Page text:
Twitter may unmask parody account after court order

Twitter may unmask parody account after court order
You're drawing more and more attention to it, guys...

Twitter has told the owner of a spoof account that it will hand their identity over after receiving a court order to that effect.

The UnSteveDorkland account pokes fun at senior Northcliffe Media exec Steve Auckland – Northcliffe Media is a regional newspaper company and subsidiary of the Daily Mail.

The account holder was told that Twitter will pass their identity, email address and IP address to Northcliffe Media on August 1 after the company took out an injunction against Twitter in the US.


However, UnSteveDorkland is looking into fighting back, possibly with the help of a Calilfornian lawyer who "has expressed an interest in representing me pro bono".

Speaking to the Guardian, he or she said, "It was a parody, pure and simple. Made a few people laugh, I hope. Pointed out some of the absurdities of corporate life.

"It is Steve Auckland who has elevated this beyond all that by hunting me down via a US court. He must now face the consequences of his actions, as we all must. I am supremely confident I have done nothing illegal or immoral."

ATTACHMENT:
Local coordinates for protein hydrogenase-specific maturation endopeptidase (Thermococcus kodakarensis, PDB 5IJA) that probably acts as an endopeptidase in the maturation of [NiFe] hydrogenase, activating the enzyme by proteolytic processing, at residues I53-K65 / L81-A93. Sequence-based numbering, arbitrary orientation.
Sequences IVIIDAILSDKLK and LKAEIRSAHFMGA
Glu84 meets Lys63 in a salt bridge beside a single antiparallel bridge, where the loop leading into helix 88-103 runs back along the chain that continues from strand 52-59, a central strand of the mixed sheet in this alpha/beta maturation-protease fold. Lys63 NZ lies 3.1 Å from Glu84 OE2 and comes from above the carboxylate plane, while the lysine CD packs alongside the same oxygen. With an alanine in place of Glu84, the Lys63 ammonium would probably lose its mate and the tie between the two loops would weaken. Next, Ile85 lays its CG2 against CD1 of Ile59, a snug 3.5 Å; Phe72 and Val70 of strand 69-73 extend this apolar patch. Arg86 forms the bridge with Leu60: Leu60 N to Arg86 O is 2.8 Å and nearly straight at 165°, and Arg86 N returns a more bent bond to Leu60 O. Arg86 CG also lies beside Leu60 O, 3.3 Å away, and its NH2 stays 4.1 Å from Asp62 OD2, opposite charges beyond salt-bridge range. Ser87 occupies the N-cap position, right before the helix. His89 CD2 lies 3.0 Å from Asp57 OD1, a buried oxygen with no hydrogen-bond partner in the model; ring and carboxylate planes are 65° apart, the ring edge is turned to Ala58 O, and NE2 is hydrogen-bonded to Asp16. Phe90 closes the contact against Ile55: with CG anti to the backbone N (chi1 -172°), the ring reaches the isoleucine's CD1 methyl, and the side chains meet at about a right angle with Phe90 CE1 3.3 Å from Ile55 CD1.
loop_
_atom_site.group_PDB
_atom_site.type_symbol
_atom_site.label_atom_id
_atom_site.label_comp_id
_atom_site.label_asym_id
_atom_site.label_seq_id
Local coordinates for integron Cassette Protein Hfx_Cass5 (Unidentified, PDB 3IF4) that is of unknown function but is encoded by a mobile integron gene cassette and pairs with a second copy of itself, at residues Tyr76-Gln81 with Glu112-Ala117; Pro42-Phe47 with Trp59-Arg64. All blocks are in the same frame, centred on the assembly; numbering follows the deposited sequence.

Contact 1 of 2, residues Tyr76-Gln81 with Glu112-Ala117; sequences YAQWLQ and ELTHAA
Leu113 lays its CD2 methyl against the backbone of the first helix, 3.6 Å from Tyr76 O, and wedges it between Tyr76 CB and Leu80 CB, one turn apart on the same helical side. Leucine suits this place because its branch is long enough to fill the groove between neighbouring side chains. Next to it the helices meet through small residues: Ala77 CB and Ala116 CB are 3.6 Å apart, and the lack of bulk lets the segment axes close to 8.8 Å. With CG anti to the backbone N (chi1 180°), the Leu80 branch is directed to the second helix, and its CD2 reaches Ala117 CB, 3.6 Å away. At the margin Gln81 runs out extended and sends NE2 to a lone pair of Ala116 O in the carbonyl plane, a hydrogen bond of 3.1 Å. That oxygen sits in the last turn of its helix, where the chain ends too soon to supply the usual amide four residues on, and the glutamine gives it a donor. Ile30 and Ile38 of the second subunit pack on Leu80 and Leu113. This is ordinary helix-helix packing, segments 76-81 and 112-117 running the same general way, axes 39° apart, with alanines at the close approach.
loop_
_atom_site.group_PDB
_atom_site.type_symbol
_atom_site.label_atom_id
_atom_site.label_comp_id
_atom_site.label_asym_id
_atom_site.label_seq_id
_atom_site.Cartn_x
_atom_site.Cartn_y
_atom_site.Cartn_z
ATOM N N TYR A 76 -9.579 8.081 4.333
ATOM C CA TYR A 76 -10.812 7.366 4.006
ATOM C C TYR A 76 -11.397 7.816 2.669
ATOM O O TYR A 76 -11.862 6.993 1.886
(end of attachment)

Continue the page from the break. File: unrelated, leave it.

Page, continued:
This isn't the first time that Twitter has been forced to roll over in the face of legal action against a user: in 2011 it handed over user IDs during the great superinjunction libel case.

But washing its hands of a joke Twitter account is in stark contrast to its handling of the case of Occupy Wall Street protester Malcolm Harris, in which it is fighting tooth and nail to keep from giving prosecuters access to Harris' tweets.

News Editor (UK)

Former UK News Editor for TechRadar, it was a perpetual challenge among the TechRadar staff to send Kate (Twitter, Google+) a link to something interesting on the internet that she hasn't already seen. As TechRadar's News Editor (UK), she was constantly on the hunt for top news and intriguing stories to feed your gadget lust. Kate now enjoys life as a renowned music critic – her words can be found in the i Paper, Guardian, GQ, Metro, Evening Standard and Time Out, and she's also the author of 'Amy Winehouse', a biography of the soul star.